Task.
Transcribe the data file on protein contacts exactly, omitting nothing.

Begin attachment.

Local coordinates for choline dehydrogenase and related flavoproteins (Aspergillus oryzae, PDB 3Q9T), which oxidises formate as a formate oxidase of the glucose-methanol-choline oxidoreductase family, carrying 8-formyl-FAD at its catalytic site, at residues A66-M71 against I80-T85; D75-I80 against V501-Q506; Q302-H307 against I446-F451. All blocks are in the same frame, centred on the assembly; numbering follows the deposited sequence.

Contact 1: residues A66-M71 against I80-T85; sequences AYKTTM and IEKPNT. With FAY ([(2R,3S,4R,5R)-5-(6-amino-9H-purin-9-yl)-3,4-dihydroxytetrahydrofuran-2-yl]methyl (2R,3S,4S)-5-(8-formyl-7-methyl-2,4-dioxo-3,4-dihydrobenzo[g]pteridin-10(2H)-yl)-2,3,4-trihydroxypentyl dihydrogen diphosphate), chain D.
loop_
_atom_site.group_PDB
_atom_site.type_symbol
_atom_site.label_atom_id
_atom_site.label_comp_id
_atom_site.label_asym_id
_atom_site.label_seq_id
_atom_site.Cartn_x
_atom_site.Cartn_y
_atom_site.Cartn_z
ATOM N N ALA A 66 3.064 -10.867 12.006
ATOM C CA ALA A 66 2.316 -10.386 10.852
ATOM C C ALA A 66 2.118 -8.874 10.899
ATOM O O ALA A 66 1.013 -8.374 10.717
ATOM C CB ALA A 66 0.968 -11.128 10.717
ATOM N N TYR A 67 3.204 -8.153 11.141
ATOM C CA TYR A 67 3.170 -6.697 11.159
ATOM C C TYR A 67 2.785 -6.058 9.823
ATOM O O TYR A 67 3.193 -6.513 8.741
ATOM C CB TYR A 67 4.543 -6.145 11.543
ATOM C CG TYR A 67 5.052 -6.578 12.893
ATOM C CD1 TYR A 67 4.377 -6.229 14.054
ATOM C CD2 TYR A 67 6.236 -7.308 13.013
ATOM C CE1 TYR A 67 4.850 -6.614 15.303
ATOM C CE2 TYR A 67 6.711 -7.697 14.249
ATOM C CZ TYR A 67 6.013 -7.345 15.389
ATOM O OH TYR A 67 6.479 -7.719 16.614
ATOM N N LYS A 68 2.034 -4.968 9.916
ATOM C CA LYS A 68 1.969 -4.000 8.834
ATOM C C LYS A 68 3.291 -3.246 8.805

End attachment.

Local coordinates for choline dehydrogenase and related flavoproteins (Aspergillus oryzae, PDB 3Q9T), which oxidises formate as a formate oxidase of the glucose-methanol-choline oxidoreductase family, carrying 8-formyl-FAD at its catalytic site, at residues A66-M71 against I80-T85; D75-I80 against V501-Q506; Q302-H307 against I446-F451. All blocks are in the same frame, centred on the assembly; numbering follows the deposited sequence.

Contact 1: residues A66-M71 against I80-T85; sequences AYKTTM and IEKPNT. With FAY ([(2R,3S,4R,5R)-5-(6-amino-9H-purin-9-yl)-3,4-dihydroxytetrahydrofuran-2-yl]methyl (2R,3S,4S)-5-(8-formyl-7-methyl-2,4-dioxo-3,4-dihydrobenzo[g]pteridin-10(2H)-yl)-2,3,4-trihydroxypentyl dihydrogen diphosphate), chain D.
loop_
_atom_site.group_PDB
_atom_site.type_symbol
_atom_site.label_atom_id
_atom_site.label_comp_id
_atom_site.label_asym_id
_atom_site.label_seq_id
_atom_site.Cartn_x
_atom_site.Cartn_y
_atom_site.Cartn_z
ATOM N N ALA A 66 3.064 -10.867 12.006
ATOM C CA ALA A 66 2.316 -10.386 10.852
ATOM C C ALA A 66 2.118 -8.874 10.899
ATOM O O ALA A 66 1.013 -8.374 10.717
ATOM C CB ALA A 66 0.968 -11.128 10.717
ATOM N N TYR A 67 3.204 -8.153 11.141
ATOM C CA TYR A 67 3.170 -6.697 11.159
ATOM C C TYR A 67 2.785 -6.058 9.823
ATOM O O TYR A 67 3.193 -6.513 8.741
ATOM C CB TYR A 67 4.543 -6.145 11.543
ATOM C CG TYR A 67 5.052 -6.578 12.893
ATOM C CD1 TYR A 67 4.377 -6.229 14.054
ATOM C CD2 TYR A 67 6.236 -7.308 13.013
ATOM C CE1 TYR A 67 4.850 -6.614 15.303
ATOM C CE2 TYR A 67 6.711 -7.697 14.249
ATOM C CZ TYR A 67 6.013 -7.345 15.389
ATOM O OH TYR A 67 6.479 -7.719 16.614
ATOM N N LYS A 68 2.034 -4.968 9.916
ATOM C CA LYS A 68 1.969 -4.000 8.834
ATOM C C LYS A 68 3.291 -3.246 8.805